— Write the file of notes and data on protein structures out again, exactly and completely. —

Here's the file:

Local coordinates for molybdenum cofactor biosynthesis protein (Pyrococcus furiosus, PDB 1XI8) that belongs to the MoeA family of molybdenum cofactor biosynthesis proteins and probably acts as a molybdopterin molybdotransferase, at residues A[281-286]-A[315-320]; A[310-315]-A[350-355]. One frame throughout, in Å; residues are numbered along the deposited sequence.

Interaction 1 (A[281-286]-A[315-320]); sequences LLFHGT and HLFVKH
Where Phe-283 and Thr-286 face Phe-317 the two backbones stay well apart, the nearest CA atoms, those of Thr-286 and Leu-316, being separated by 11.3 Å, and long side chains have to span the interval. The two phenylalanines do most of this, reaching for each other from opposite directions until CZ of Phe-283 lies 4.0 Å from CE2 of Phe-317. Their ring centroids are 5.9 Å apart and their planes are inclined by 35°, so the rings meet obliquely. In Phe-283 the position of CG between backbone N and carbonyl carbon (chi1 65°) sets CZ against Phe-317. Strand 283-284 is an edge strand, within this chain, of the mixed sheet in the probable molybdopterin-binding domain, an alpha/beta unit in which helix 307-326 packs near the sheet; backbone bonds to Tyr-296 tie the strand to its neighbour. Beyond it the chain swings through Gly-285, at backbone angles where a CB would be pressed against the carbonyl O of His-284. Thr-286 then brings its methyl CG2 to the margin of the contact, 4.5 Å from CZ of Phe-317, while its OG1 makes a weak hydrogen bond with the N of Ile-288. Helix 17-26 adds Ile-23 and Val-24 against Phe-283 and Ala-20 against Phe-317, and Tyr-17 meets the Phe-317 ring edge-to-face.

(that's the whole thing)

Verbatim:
Local coordinates for molybdenum cofactor biosynthesis protein (Pyrococcus furiosus, PDB 1XI8) that belongs to the MoeA family of molybdenum cofactor biosynthesis proteins and probably acts as a molybdopterin molybdotransferase, at residues A[281-286]-A[315-320]; A[310-315]-A[350-355]. One frame throughout, in Å; residues are numbered along the deposited sequence.

Interaction 1 (A[281-286]-A[315-320]); sequences LLFHGT and HLFVKH
Where Phe-283 and Thr-286 face Phe-317 the two backbones stay well apart, the nearest CA atoms, those of Thr-286 and Leu-316, being separated by 11.3 Å, and long side chains have to span the interval. The two phenylalanines do most of this, reaching for each other from opposite directions until CZ of Phe-283 lies 4.0 Å from CE2 of Phe-317. Their ring centroids are 5.9 Å apart and their planes are inclined by 35°, so the rings meet obliquely. In Phe-283 the position of CG between backbone N and carbonyl carbon (chi1 65°) sets CZ against Phe-317. Strand 283-284 is an edge strand, within this chain, of the mixed sheet in the probable molybdopterin-binding domain, an alpha/beta unit in which helix 307-326 packs near the sheet; backbone bonds to Tyr-296 tie the strand to its neighbour. Beyond it the chain swings through Gly-285, at backbone angles where a CB would be pressed against the carbonyl O of His-284. Thr-286 then brings its methyl CG2 to the margin of the contact, 4.5 Å from CZ of Phe-317, while its OG1 makes a weak hydrogen bond with the N of Ile-288. Helix 17-26 adds Ile-23 and Val-24 against Phe-283 and Ala-20 against Phe-317, and Tyr-17 meets the Phe-317 ring edge-to-face.